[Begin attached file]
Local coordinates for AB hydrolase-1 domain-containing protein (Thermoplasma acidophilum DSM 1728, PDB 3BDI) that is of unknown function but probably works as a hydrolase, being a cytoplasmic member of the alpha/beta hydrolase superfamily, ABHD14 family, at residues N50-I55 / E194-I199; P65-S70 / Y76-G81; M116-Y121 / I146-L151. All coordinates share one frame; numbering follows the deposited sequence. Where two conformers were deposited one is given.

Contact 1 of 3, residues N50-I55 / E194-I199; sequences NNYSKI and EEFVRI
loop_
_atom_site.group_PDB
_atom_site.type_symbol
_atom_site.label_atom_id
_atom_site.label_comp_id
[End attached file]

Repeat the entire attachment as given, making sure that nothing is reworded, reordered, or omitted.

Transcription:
Local coordinates for AB hydrolase-1 domain-containing protein (Thermoplasma acidophilum DSM 1728, PDB 3BDI) that is of unknown function but probably works as a hydrolase, being a cytoplasmic member of the alpha/beta hydrolase superfamily, ABHD14 family, at residues N50-I55 / E194-I199; P65-S70 / Y76-G81; M116-Y121 / I146-L151. All coordinates share one frame; numbering follows the deposited sequence. Where two conformers were deposited one is given.

Contact 1 of 3, residues N50-I55 / E194-I199; sequences NNYSKI and EEFVRI
loop_
_atom_site.group_PDB
_atom_site.type_symbol
_atom_site.label_atom_id
_atom_site.label_comp_id